Originally published on Myspace
Conjuring images of smoky discothèques, groovy roller discos and uninhibited dance-offs, this L.A. producer with a rich musical background creates undeniable boogie jams.
NAME: B. Bravo
HOMETOWN: Monterey, Calif.
HOMEBASE: Los Angeles, Calif.
B. Bravo's cosmic grooves and talk-box experimentation push the boundaries of funk while spreading the positive vibes of a far from gone genre. The LA based producer's natural progression toward intergalactic tunes was partly stimulated by the G-Funk sound of 90s rap and he continues to be inspired by the forefathers of funk. Bravo has graced Red Bull's Music Academy and he keeps busy working with production partner Teeko as well as playing sax and keys in San Francisco band Bayonics.
What drew you to funk music?
I remember going to the Monterey Jazz Festival when I was a kid in school and Tower of Power were playing there. The reason they stood out to me was that they were so different than all the other acts. Everybody was sitting down for the other performances. They [Tower of Power] were just like this powerhouse and they had this horn section with a driving beat. Everybody just jumped on their feet and started dancing. It was an instant reaction, everybody was dancing even like the security guard. I remember seeing my friend's dad just dancing and smiling. I was just like "wow what is this? This is crazy." I was like "what are these sounds?" Just the feeling and the energy they created was totally different so that was one of my first experiences seeing it live.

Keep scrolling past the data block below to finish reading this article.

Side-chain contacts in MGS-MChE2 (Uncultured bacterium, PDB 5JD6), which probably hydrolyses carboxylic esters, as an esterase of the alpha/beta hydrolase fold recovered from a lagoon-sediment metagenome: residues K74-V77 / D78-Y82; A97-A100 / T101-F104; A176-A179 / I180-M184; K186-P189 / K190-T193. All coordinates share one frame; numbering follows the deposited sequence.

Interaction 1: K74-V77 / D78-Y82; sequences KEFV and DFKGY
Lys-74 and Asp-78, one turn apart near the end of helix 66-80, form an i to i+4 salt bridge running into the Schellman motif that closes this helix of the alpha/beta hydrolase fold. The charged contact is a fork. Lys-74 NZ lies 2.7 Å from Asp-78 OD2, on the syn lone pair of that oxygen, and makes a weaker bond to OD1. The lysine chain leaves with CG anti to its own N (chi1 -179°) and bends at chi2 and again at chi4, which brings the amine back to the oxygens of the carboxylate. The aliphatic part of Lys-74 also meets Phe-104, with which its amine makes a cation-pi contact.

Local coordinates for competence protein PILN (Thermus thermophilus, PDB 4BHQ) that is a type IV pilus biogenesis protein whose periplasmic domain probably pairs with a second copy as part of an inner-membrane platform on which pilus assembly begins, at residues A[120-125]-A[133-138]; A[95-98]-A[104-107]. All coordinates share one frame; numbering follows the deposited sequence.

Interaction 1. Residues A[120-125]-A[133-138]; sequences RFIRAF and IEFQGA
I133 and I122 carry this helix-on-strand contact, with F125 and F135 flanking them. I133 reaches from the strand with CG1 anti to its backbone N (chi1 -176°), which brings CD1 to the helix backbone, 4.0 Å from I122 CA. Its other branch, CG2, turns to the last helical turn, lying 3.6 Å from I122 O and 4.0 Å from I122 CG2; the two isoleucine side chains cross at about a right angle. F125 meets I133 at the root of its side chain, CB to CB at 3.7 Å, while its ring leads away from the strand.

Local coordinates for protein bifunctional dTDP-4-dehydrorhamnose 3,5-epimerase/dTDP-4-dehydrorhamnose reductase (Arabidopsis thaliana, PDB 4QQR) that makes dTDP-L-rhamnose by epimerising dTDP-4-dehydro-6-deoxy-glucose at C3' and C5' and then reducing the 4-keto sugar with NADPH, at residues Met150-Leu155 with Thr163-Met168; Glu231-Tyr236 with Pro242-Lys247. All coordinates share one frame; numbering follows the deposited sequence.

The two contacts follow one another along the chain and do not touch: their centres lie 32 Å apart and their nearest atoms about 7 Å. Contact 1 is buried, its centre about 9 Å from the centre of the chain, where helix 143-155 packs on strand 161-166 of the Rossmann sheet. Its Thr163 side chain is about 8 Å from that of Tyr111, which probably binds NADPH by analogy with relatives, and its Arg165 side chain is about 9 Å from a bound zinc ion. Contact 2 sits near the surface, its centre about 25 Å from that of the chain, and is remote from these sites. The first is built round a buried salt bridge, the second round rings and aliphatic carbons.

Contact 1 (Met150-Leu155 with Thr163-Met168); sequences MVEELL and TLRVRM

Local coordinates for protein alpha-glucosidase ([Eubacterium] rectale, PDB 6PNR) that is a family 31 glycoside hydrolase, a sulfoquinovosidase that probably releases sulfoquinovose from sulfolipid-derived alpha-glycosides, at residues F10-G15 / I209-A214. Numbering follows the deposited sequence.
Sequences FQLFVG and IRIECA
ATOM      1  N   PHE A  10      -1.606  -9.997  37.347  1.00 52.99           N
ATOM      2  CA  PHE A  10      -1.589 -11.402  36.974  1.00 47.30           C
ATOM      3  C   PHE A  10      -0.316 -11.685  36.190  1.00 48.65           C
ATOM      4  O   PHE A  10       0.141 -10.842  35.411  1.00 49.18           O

Have you played with any of your personal funk heroes?
Years ago, back in the Bay Area, my band Bayonics were playing on KPFA Radio in Berkeley. George Clinton came in the studio with his bass player named Thumpasauras Rex. We got a chance to meet George and talk with him, and we ended up jamming all together in the studio. That was pretty epic; this must have been in probably 2005. It was pretty crazy, the whole time we were kind of looking at each other like, "Woah man. This is insane." I remember he had the thickest, manliest hands I'd ever shook, it was like grabbing on a tree branch or something.
A large part of classic funk and soul music was related to the struggles of Black America. Did you find it hard to relate to that growing up?
Myself growing up, I wasn't necessarily from a poor family. My dad was actually from a really poor family in Japan, so he basically came to the States with nothing in the late 70s and so through his stories I've known a lot of that- the struggle of making your own way and being your own man. The area that I grew up in was definitely working class, but I think it's a universal message. Funk music was originally made by people in the struggle, whether it would be race, economics or class.
Do you see funk regaining the same relevance it had in the '70s and '80s?
I mean a lot of people are like, "Oh you guys are bringing back funk. It's a like dead genre." I don't really see that. It transcends through a lot of different genres to me. I don't know whether there's going to be top 40 funk songs or not. I'm not sure if that's where it's heading, but I don't think that's really the aim. The aim is to spread the message to people. We're not trying to make pop music. We're trying to make music that will touch people and uplift people, give them something they need in the world that they're not really getting from other sources.
You've collaborated with Salva and released music under his label, how did that happen?
He's the one that really got me started releasing music as a solo artist. We met at this regular job in software. This was in about 2007. He hired me to work for him and on my resume it said I had an interest in music and DJing. We got to talking and we were listening to each other's music. He was like, "I want to create a label and release some music; do you want to do something?" So I put together an EP and that was kind of my first solo release. That's what started everything for me. He's right here in L.A. so we've been working on stuff together and that's my main man.